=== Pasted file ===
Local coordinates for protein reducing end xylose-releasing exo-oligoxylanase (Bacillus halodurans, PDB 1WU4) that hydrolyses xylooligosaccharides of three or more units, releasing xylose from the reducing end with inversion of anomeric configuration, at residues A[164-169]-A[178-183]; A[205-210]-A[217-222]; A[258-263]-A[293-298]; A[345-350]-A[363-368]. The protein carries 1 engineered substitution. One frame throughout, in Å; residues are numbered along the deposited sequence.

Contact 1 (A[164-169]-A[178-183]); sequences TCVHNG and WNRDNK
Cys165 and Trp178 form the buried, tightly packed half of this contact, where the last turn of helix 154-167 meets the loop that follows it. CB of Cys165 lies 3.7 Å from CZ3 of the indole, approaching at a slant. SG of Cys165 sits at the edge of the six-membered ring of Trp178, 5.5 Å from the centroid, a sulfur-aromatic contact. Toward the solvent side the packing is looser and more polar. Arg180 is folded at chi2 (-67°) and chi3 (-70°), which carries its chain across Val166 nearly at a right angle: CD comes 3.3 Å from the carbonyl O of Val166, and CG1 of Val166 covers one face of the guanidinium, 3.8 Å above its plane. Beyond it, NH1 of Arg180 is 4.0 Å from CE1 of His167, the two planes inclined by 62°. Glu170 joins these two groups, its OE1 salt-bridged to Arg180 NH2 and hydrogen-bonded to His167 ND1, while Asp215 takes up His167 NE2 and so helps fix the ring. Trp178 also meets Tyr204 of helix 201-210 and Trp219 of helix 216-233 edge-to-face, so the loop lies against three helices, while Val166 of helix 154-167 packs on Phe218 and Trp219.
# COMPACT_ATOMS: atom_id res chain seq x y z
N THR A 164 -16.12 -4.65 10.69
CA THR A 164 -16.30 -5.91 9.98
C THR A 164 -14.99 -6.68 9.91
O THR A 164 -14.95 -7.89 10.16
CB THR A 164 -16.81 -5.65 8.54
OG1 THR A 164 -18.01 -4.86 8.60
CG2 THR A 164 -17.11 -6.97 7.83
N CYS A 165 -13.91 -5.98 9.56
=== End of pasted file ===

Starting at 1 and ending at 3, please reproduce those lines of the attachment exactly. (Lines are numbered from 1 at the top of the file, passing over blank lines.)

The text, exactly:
Local coordinates for protein reducing end xylose-releasing exo-oligoxylanase (Bacillus halodurans, PDB 1WU4) that hydrolyses xylooligosaccharides of three or more units, releasing xylose from the reducing end with inversion of anomeric configuration, at residues A[164-169]-A[178-183]; A[205-210]-A[217-222]; A[258-263]-A[293-298]; A[345-350]-A[363-368]. The protein carries 1 engineered substitution. One frame throughout, in Å; residues are numbered along the deposited sequence.

Contact 1 (A[164-169]-A[178-183]); sequences TCVHNG and WNRDNK
Cys165 and Trp178 form the buried, tightly packed half of this contact, where the last turn of helix 154-167 meets the loop that follows it. CB of Cys165 lies 3.7 Å from CZ3 of the indole, approaching at a slant. SG of Cys165 sits at the edge of the six-membered ring of Trp178, 5.5 Å from the centroid, a sulfur-aromatic contact. Toward the solvent side the packing is looser and more polar. Arg180 is folded at chi2 (-67°) and chi3 (-70°), which carries its chain across Val166 nearly at a right angle: CD comes 3.3 Å from the carbonyl O of Val166, and CG1 of Val166 covers one face of the guanidinium, 3.8 Å above its plane. Beyond it, NH1 of Arg180 is 4.0 Å from CE1 of His167, the two planes inclined by 62°. Glu170 joins these two groups, its OE1 salt-bridged to Arg180 NH2 and hydrogen-bonded to His167 ND1, while Asp215 takes up His167 NE2 and so helps fix the ring. Trp178 also meets Tyr204 of helix 201-210 and Trp219 of helix 216-233 edge-to-face, so the loop lies against three helices, while Val166 of helix 154-167 packs on Phe218 and Trp219.